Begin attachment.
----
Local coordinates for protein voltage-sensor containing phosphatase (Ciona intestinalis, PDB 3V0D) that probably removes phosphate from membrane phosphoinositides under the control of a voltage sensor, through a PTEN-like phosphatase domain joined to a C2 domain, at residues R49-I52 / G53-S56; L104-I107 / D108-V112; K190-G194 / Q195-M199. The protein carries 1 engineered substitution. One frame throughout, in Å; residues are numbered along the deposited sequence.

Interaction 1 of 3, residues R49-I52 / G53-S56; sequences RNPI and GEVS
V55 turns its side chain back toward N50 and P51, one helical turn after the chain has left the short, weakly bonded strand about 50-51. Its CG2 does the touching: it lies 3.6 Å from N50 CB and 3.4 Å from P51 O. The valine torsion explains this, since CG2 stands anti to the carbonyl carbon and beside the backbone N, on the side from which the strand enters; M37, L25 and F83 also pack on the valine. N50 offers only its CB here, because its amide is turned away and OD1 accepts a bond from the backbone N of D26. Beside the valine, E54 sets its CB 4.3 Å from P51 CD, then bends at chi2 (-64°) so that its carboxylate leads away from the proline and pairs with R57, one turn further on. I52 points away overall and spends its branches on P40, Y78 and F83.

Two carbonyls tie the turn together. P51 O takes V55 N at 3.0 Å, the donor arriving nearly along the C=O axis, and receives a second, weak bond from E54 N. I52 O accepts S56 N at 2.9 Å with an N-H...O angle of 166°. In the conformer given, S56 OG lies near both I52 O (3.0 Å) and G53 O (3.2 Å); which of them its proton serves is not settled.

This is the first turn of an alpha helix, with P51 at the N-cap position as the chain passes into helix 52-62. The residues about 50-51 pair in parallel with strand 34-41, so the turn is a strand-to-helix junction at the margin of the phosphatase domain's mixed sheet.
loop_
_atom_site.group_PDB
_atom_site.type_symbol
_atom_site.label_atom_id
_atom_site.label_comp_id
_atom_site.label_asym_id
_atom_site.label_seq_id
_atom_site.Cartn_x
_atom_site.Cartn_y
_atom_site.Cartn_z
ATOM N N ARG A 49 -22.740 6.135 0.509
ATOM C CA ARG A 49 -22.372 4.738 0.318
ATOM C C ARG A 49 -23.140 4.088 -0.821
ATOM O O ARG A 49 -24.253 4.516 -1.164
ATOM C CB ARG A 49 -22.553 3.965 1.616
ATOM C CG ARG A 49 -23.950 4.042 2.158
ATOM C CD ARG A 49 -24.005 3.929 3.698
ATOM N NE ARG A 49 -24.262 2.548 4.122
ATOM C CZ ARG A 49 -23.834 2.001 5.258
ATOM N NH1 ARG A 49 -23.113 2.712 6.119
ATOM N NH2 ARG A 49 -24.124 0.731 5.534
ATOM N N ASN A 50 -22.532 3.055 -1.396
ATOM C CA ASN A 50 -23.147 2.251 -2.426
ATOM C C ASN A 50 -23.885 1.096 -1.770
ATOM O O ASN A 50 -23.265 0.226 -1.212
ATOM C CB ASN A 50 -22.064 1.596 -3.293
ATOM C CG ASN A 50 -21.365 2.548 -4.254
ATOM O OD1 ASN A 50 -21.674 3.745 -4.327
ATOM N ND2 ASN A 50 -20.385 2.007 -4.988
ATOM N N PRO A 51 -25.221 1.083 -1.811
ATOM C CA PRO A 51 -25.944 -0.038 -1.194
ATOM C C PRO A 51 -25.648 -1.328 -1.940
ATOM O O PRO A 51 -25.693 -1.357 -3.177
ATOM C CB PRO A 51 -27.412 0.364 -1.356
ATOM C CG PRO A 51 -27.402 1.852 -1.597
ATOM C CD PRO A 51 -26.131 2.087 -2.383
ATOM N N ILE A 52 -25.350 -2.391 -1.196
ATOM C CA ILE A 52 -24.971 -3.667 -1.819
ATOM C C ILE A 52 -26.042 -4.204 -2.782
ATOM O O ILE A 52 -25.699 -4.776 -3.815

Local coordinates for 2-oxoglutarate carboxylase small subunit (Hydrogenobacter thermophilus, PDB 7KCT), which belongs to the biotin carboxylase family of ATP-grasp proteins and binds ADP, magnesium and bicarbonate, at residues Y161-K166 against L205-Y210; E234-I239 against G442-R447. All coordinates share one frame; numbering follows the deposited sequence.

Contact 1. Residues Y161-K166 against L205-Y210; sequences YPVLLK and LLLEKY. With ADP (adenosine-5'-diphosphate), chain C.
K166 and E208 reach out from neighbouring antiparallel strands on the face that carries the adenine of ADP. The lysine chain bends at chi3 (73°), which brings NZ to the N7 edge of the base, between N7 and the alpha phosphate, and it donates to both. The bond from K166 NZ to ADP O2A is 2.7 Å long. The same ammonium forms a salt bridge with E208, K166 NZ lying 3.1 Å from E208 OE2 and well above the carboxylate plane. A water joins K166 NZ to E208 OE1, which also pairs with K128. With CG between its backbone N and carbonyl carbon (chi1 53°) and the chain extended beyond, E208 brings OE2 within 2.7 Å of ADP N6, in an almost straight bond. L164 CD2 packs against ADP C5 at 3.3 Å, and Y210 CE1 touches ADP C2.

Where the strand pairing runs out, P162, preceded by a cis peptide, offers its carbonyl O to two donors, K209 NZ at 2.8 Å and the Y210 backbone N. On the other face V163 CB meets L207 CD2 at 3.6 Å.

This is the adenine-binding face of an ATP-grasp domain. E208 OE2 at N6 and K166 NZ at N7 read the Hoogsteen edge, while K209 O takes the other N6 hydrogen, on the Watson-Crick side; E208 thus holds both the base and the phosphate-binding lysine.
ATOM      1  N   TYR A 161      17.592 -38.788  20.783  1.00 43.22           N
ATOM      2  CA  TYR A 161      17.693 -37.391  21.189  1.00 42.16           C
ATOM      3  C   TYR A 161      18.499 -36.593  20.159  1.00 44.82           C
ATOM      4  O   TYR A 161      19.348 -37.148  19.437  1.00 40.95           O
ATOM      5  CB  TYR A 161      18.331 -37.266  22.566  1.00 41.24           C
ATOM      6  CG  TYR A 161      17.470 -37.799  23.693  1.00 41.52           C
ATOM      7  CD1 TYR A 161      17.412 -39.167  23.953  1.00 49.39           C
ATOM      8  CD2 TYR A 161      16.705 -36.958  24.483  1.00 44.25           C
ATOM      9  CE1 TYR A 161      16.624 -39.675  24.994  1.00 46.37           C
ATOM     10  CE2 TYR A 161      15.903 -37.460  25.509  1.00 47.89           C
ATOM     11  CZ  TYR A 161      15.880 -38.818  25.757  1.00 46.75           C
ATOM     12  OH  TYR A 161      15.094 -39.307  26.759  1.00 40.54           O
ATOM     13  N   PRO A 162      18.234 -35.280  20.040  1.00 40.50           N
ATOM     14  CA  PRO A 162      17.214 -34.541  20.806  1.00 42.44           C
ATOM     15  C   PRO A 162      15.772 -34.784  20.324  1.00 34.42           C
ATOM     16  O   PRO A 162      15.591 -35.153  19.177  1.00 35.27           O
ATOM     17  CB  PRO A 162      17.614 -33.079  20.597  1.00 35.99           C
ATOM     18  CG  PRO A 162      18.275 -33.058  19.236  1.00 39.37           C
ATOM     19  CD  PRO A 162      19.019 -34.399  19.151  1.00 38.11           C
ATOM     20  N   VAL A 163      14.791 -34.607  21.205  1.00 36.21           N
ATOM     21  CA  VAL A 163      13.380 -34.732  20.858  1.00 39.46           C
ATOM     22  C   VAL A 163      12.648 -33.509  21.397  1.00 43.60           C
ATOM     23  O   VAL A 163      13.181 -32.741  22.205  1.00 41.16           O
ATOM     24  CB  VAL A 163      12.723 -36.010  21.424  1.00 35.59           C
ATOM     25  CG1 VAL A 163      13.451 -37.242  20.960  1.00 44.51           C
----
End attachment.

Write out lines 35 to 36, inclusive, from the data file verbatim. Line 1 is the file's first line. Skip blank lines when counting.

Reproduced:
ATOM N N PRO A 51 -25.221 1.083 -1.811
ATOM C CA PRO A 51 -25.944 -0.038 -1.194